Reply
    • Dave Teare
      Dave Teare says:

      Hi Willem,

      You make a good point about password hints. While you’re certainly right that poorly chosen hints can help attackers, there’s no doubt that they also help customers remember their Master Passwords. It’s a tough line to walk as users who forgot their Master Password will be completely locked out of their 1Password database.

      We’re likely to move away from password hints completely at some point as you’re right, some customers make the hint too easy for the bad guys to use against them. While we can improve that, I do worry how many additional users will be locked out of their 1Password vaults. Our team has this conversation with people at least a few times a week and it’s never a fun time.

      As for using “field level encryption”, I’m not sure how you see that working. If we encrypt it with the Master Password, then we can’t decrypt it unless the customer remember the password, in which case they don’t need the hint. If we encrypt it with a hard coded password, this is simple obfuscation and the bad guys will figure it out.

      In any event, thanks for bringing this up. Password hints are always an interesting conversation :)

      ++dave;

    • Christian C. Berclaz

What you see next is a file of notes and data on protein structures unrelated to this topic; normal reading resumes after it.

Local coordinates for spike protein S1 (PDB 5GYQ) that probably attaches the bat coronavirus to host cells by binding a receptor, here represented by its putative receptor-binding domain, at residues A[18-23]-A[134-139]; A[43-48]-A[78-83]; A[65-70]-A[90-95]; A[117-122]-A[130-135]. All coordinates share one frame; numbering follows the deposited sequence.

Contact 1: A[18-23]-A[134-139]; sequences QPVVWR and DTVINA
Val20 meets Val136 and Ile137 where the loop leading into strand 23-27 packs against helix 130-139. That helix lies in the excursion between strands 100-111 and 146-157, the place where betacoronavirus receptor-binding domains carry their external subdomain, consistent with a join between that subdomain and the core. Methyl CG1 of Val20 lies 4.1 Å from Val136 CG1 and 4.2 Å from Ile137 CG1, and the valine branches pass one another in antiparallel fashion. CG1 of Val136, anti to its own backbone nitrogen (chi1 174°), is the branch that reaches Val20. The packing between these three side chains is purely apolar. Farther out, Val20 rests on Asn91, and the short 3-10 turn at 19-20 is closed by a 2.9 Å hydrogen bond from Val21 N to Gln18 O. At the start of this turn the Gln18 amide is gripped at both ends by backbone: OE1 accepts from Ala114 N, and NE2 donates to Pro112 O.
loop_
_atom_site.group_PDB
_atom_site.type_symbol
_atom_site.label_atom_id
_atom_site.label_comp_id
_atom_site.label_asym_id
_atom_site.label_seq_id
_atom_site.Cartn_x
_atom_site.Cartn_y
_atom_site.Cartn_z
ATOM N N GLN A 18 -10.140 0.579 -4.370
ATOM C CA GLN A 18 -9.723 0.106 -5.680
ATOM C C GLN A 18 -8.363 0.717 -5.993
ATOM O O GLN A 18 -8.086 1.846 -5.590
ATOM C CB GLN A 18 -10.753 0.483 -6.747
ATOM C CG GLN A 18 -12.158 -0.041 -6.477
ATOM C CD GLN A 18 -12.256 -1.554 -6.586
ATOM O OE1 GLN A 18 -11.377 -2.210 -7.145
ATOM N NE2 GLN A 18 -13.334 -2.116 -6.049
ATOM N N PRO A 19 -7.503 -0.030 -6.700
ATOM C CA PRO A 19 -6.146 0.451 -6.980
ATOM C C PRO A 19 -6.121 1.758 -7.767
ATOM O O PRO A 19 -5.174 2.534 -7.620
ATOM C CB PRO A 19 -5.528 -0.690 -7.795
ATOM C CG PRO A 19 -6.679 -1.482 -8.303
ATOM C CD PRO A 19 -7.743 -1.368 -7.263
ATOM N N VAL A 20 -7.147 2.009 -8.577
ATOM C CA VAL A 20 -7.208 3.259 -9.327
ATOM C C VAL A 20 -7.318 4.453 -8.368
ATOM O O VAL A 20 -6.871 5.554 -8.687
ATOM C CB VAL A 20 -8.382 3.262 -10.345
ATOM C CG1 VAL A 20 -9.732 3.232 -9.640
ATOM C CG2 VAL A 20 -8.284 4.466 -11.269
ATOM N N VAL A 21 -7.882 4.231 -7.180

Christian C. Berclaz says:

      Dave

      I like this conversation. Though my master is not weak it is certainly not the strongest: happy I don’t have to type 32 odd characters on the iPad… And for everyone to see while I’m typing them. I do like the option of using the secureID on the phone.

      Have you thought about unlocking the apps directly from the iPhone? Or the watch? Or to offer a 2-Step service?

      Linked to it is the question of heir. I keep my passwords for me, some are already shared but my wife and I do not feel that sharing everything is meaningful/useful, it could actually be confusing to have 2 Facebook ID in the database…

      But one day one of us will go, if it’s me first I’d like her to get all my access easily, with no fuss. Today, unless compromising my security by writing my master pwd on paper, there is no way to handle it.

      Not exactly the same topic as password hints, but think of it the solution could be the same.